As is the current style, this blog went dead for a long time. Trying to jumpstart that, microblogging seemed like it might inject some fun into the process. Especially if I got to learn some new tooling.

Mostly, I wanted posting to be easy. Very easy. As in “launch Drafts, write some text, run an action, done.”

What do we need for that?

  1. Generate the YAML header needed for my Jekyll-based blog
  2. Create a filename matching Jekyll’s needs, as well
  3. Add that file to the _posts folder in the blog’s GitHub repo
  4. Update the blog content based on the repo.

Number 4 was stupidly easy - I moved my blog to Netlify. Boy does that ever “just work”.

The rest is handled via a Drafts action that runs a single script step. That step looks like this, in full:1

const credential = Credential.create("GitHub blog repo", "The repo name, and its credentials, hosting the Jekyll blog.");

credential.addTextField("username", "GitHub Username");
credential.addTextField('repo', 'Repo name');
credential.addPasswordField("key", "GitHub personal access token");

credential.authorize();

const githubKey = credential.getValue('key');
const githubUser = credential.getValue('username');
const repo = credential.getValue('repo');

const http = HTTP.create(); // create HTTP object
const base = 'https://api.github.com';


const txt = draft.content;
const posttime = new Date();

const datestr = `${posttime.getFullYear()}-${pad(posttime.getMonth() + 1)}-${pad(posttime.getDate())}`;
const timestr = `${pad(posttime.getHours())}:${pad(posttime.getMinutes())}`;
const slug = String((posttime.getHours() * 60 * 60) + (posttime.getMinutes() * 60) + posttime.getSeconds());

const fn = `${datestr}-${slug}.markdown`;

const link = getLink();

const yaml = {
    layout: 'post',
    date: `${datestr} ${timestr}`,
    category: 'micropost',
    title: '""'
};

if (link) {
    yaml.linkURL = link;
}

let preamble = "---\n";

for (const f in yaml) {
    preamble += `${f}: ${yaml[f]}\n`;
}

preamble += "---\n\n";

const doc = `${preamble}${txt}`;

const options = {
    url: `https://api.github.com/repos/${githubUser}/${repo}/contents/_posts/${fn}`,
    method: 'PUT',
    data: {
        message: `micropost ${datestr}`,
        content: Base64.encode(doc)
    },
    headers: {
        'Authorization': `token ${githubKey}`
    }
};

var response = http.request(options);

if (response.success) {
    // yay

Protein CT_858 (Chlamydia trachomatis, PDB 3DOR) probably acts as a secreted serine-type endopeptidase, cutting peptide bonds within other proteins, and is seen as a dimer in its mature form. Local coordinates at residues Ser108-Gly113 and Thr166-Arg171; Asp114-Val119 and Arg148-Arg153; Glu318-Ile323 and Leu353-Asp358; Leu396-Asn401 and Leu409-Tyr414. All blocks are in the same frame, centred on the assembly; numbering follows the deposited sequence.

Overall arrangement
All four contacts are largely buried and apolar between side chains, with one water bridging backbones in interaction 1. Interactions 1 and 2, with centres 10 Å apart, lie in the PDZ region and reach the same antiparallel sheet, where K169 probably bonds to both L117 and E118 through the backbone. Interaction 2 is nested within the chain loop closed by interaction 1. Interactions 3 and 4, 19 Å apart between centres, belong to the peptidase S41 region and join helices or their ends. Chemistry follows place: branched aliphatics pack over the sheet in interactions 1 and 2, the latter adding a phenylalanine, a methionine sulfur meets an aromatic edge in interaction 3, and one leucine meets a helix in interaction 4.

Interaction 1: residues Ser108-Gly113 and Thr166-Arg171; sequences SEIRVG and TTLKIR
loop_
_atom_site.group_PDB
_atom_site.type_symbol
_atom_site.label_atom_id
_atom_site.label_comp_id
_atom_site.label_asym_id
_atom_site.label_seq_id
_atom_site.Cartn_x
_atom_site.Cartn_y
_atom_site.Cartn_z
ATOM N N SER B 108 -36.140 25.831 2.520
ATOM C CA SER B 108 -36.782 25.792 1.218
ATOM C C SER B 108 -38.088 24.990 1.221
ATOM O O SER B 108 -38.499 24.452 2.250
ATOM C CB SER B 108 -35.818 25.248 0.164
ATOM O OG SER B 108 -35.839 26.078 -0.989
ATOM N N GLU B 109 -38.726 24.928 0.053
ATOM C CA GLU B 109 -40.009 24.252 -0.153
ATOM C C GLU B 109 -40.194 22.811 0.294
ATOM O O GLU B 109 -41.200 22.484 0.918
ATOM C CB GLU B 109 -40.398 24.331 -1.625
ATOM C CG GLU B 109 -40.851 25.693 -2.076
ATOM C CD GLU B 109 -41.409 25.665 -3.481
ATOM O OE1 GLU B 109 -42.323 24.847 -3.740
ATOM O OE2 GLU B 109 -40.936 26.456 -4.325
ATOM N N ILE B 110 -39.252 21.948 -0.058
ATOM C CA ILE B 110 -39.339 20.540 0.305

} else {
    console.log(response.statusCode);
    console.log(response.error);
}

function pad(n) {
    let str = String(n);
    while (str.length < 2) {
        str = `0${str}`;
    }
    return str;
}


function getLink() {
    var p = Prompt.create();

    p.title = 'External link';
    p.message = 'If this is a link post, we need a link.';

    p.addTextField('externalLink', 'Link', '');

    p.addButton('Use');
    p.addButton('Nope');

    const didSelect = p.show();

    const link = p.fieldValues.externalLink;

    if (link && p.buttonPressed == 'Use') {
        return link;
    }

    return null;
}

Some of the headers are related to microposting (via micro.blog) and linkblogging; those are outside of the scope of this post, but I might babble about them at a later date. Removing the linkURL and category bits will do you no harm. You would need to add something to generate filenames from a post’s title (rather than the simple numeric slug used here, since microposts don’t have titles).

The fun part is when we post to GitHub. You’ll find plenty of examples related to posting via Working Copy, but that seems like overkill when all we’re doing is adding a file to GitHub. Don’t they have an API for that?

Yes, they do.

To use it, you’ll need to generate a Personal Access Token with “repo” privileges, like so:

Personal Access Token creation form with "repo" privilege, and its sub-privileges, selected

Make note of that token when it’s created (ideally in your favorite password manager). You’ll need it when you first run the action.

In order to post, the script:

  1. Creates a Base64-encoded version of your draft text (including the front matter)
  2. Uses that as the content portion of the JSON required by GitHub’s API
  3. Uses Drafts’ HTTP.request method to post to GitHub

Since not just anyone can post to your repo, we need to include some authentication details.

Drafts’ Credential class helps us here.

const credential = Credential.create("GitHub blog repo", "The repo name, and its credentials, hosting the Jekyll blog.");

credential.addTextField("username", "GitHub Username");
credential.addTextField('repo', 'Repo name');
credential.addPasswordField("key", "GitHub personal access token");

credential.authorize();

const githubKey = credential.getValue('key');
const githubUser = credential.getValue('username');
const repo = credential.getValue('repo');

The first time this is run, you’re prompted for:

  • Your GitHub username (“paulroub” in my case)
  • The repo you’re posting to (“roubdotnet” for me)
  • And the Personal Access Token we created earlier

We pass those values along as part of the API request:

const options = {
    url: `https://api.github.com/repos/${githubUser}/${repo}/contents/_posts/${fn}`,
    method: 'PUT',
    data: {
        message: `micropost ${datestr}`,
        content: Base64.encode(doc)
    },
    headers: {
        'Authorization': `token ${githubKey}`
    }
};

var response = http.request(options);

The next time you run this action, Drafts will remember the credentials, and won’t need to prompt you again.

  1. Updated a day after the initial post - Drafts 5.6 adds a built-in Base64 object, so I’m now using that instead of the lengthy, minified JavaScript version in the original script.